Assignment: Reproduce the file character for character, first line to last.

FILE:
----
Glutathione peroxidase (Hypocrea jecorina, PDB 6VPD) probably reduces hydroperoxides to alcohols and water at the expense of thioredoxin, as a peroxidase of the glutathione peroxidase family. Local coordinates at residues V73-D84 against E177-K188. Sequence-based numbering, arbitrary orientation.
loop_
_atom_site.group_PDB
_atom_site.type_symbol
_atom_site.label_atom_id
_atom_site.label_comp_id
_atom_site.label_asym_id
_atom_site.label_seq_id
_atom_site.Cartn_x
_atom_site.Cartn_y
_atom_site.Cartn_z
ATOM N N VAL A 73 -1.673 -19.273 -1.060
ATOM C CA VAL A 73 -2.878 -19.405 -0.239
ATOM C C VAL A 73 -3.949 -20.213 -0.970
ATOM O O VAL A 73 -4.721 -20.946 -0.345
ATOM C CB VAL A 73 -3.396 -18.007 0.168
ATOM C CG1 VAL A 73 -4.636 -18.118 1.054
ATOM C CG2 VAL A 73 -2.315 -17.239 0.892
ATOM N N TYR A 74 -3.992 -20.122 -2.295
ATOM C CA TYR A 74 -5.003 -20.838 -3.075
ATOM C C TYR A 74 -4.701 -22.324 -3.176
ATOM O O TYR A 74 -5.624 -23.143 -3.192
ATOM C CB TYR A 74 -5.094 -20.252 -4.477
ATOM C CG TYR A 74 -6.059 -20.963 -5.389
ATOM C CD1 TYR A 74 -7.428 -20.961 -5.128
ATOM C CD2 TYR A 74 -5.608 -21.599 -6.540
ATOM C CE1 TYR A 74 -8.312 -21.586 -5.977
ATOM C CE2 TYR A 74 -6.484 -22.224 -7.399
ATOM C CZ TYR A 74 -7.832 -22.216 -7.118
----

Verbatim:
Glutathione peroxidase (Hypocrea jecorina, PDB 6VPD) probably reduces hydroperoxides to alcohols and water at the expense of thioredoxin, as a peroxidase of the glutathione peroxidase family. Local coordinates at residues V73-D84 against E177-K188. Sequence-based numbering, arbitrary orientation.
loop_
_atom_site.group_PDB
_atom_site.type_symbol
_atom_site.label_atom_id
_atom_site.label_comp_id
_atom_site.label_asym_id
_atom_site.label_seq_id
_atom_site.Cartn_x
_atom_site.Cartn_y
_atom_site.Cartn_z
ATOM N N VAL A 73 -1.673 -19.273 -1.060
ATOM C CA VAL A 73 -2.878 -19.405 -0.239
ATOM C C VAL A 73 -3.949 -20.213 -0.970
ATOM O O VAL A 73 -4.721 -20.946 -0.345
ATOM C CB VAL A 73 -3.396 -18.007 0.168
ATOM C CG1 VAL A 73 -4.636 -18.118 1.054
ATOM C CG2 VAL A 73 -2.315 -17.239 0.892
ATOM N N TYR A 74 -3.992 -20.122 -2.295
ATOM C CA TYR A 74 -5.003 -20.838 -3.075
ATOM C C TYR A 74 -4.701 -22.324 -3.176
ATOM O O TYR A 74 -5.624 -23.143 -3.192
ATOM C CB TYR A 74 -5.094 -20.252 -4.477
ATOM C CG TYR A 74 -6.059 -20.963 -5.389
ATOM C CD1 TYR A 74 -7.428 -20.961 -5.128
ATOM C CD2 TYR A 74 -5.608 -21.599 -6.540
ATOM C CE1 TYR A 74 -8.312 -21.586 -5.977
ATOM C CE2 TYR A 74 -6.484 -22.224 -7.399
ATOM C CZ TYR A 74 -7.832 -22.216 -7.118